Mold spores are everywhere — inside and outside at all temperatures, on our fruits and bread, and in our homes, schools, and workplaces. Some molds are important to food production and medicines, but others can cause allergies. While there is no way to completely remove mold, we can reduce the amount in our environment.
Mold is produced by fungi as part of the decay process for organic matter.
Fungi spread in the environment by releasing mold spores.
Exposure to mold spores can cause allergy symptoms.
People with a chronic lung condition or immune compromise can have more severe symptoms.
Managing mold is possible by reducing humidity and cleaning up mold growth.
What is mold?
You might recognize mold as the white or green powdery substance growing on clementines, bread, strawberries, or blueberries. These are mold colonies, and as part of the natural environment outside they are vital to breaking down dead organic material into useful nutrients for plants.
Mold is everywhere. There are some factors that can add to its growth and some which inhibit it.
- Fruit. Mold spores can land on the clementines sitting on your counter and will start reproducing when the environmental conditions are right.
- Temperature. Molds grow best in warmer temperatures and at a higher humidity (over 50%), which is why we store food in a refrigerator.
- Unavoidable. We cannot avoid mold exposures, even in a surgical operating room.
The mold spores are produced by fungi, allowing it to disperse in the environment. They are everywhere, including in our homes, schools and office buildings.
Can mold cause an allergy?
Yes, mold can cause an allergy. The symptoms can include:
- Stuffy nose
- Sore throat
- Shortness of breath
- Burning eyes
- Skin rash
For those who already have asthma, the symptoms can be more serious. People who have a chronic lung condition or who are immune compromised can develop a lung infection.
Being exposed to a damp building with mold can make asthma worse and may also cause asthma to develop. The National Institute for Occupational Safety and Health (NIOSH) has conducted research on damp buildings as a risk factor for developing asthma.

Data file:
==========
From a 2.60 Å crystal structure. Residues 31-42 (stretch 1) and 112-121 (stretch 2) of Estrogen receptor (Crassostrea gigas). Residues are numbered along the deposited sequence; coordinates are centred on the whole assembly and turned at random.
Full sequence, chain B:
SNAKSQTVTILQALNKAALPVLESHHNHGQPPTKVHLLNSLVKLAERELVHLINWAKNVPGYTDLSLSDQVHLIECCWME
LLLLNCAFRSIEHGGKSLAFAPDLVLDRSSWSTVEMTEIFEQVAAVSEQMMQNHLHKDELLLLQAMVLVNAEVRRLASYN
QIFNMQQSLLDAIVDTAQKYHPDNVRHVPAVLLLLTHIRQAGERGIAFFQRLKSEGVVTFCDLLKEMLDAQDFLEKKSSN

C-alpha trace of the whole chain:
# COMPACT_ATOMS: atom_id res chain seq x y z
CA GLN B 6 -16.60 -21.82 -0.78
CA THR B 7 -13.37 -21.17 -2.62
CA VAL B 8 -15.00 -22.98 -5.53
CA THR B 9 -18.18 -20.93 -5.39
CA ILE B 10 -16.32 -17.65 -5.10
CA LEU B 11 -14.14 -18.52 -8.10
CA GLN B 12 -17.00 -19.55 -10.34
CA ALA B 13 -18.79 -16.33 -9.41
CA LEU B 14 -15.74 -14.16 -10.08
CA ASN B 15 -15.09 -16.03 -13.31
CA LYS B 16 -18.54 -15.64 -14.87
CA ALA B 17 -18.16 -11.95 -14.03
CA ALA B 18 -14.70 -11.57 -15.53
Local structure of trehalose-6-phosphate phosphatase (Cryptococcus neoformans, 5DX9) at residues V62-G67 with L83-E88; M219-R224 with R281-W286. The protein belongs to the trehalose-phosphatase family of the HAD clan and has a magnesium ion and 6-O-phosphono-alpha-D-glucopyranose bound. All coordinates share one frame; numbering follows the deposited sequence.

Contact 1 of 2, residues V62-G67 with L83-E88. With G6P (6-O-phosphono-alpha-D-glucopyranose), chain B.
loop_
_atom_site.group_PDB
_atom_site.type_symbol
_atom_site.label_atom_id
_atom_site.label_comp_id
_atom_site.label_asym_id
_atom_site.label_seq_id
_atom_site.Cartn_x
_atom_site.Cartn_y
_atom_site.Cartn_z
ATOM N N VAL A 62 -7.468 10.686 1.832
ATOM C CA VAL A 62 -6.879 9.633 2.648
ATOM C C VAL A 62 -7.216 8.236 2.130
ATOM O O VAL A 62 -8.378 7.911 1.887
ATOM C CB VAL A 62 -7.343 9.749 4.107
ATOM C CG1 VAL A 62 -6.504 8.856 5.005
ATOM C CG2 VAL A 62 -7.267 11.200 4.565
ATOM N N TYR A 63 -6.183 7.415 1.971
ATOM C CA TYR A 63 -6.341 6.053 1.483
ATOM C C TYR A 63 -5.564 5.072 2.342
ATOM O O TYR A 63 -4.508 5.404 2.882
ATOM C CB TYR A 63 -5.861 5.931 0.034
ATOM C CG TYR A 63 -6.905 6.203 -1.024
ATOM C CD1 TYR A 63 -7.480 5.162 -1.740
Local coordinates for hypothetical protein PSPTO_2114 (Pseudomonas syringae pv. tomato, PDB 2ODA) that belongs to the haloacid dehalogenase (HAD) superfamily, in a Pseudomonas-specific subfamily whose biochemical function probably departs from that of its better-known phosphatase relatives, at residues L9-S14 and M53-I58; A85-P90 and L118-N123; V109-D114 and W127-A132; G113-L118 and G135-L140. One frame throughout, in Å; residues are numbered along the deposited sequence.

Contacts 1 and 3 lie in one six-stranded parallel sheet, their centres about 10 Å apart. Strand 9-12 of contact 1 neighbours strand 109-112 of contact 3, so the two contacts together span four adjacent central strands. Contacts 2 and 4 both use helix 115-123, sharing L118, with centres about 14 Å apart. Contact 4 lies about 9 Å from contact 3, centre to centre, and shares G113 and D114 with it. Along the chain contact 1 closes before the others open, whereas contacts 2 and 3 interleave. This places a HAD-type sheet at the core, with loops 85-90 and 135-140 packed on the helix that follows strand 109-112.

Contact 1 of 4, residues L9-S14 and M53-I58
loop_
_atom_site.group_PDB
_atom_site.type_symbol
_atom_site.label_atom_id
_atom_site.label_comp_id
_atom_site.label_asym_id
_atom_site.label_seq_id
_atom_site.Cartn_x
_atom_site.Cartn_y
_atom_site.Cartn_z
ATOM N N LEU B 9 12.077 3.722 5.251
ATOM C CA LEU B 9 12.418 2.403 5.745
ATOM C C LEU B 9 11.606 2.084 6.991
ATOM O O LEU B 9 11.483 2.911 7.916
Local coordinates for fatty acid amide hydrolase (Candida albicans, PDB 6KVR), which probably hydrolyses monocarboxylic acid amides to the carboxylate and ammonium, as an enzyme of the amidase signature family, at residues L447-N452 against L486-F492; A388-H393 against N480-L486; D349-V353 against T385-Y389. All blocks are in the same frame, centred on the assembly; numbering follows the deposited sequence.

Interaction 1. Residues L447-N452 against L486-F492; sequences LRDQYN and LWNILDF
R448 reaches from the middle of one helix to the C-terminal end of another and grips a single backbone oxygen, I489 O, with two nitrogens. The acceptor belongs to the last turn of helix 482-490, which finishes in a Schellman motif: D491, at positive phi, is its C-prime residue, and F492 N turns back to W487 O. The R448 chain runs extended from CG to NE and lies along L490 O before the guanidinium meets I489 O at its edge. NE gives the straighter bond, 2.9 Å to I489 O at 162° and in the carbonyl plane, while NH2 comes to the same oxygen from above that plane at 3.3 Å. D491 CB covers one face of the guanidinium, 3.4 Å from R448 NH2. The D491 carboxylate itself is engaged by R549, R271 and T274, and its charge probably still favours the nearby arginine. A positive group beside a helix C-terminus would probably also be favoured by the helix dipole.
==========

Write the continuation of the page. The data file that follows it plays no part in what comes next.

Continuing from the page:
What is hypersensitivity pneumonitis?
People who are exposed over a long period of time to mold in their environment, such as at work or home, can develop hypersensitivity pneumonitis (HP). This condition is not contagious, but is caused by the person’s immune system responding to the mold spores.
A hypersensitivity reaction causes lung inflammation which can look similar to pneumonia. Symptoms of HP include:
- Profound fatigue
- Night sweats
- Fever and chills
- Muscle aches
- Shortness of breath
Symptoms usually begin within 2 to 9 hours after being exposed and may last for 1 to 3 days. A more subtle and progressive onset is also possible where symptoms worsen over time. This can make it very challenging to diagnose the source of the problem if symptoms continue even when away from the mold source.
What about toxic or black mold?
Molds can release harmful toxins. One example is a greenish-black mold called Stachybotrys chartarum which likes to grow on materials that are high in cellulose (plant material). Examples include fiberboard, gypsum board, and paper.
This mold is what causes the so-called sick building syndrome and may also cause infants to have bleeding in the airways unexplained by other causes.
According to the Centers for Disease Control and Prevention (CDC), there is no definitive association between Stachybotrys chartarum and infants with acute idiopathic pulmonary hemorrhage.
As with any other mold, water exposure increases the likelihood of mold and steps can be taken to reduce mold growth.
Should I get my home tested for mold?
No, if mold is visible then sampling is not necessary. In addition, there is no federal standard for mold or mold spores. Therefore, there is no way to establish compliance because there are no guidelines.
Is it possible to remove mold?
Yes, and it is important to reduce the opportunities for mold to grow in your home if family members have asthma or have an immune-compromised condition.
Simple steps to remove mold in your home or workplace include:
- Notice. If you smell mustiness – you don’t need to see the mold, you can smell it.
- Identify. Mold looks like spots but can be different colors.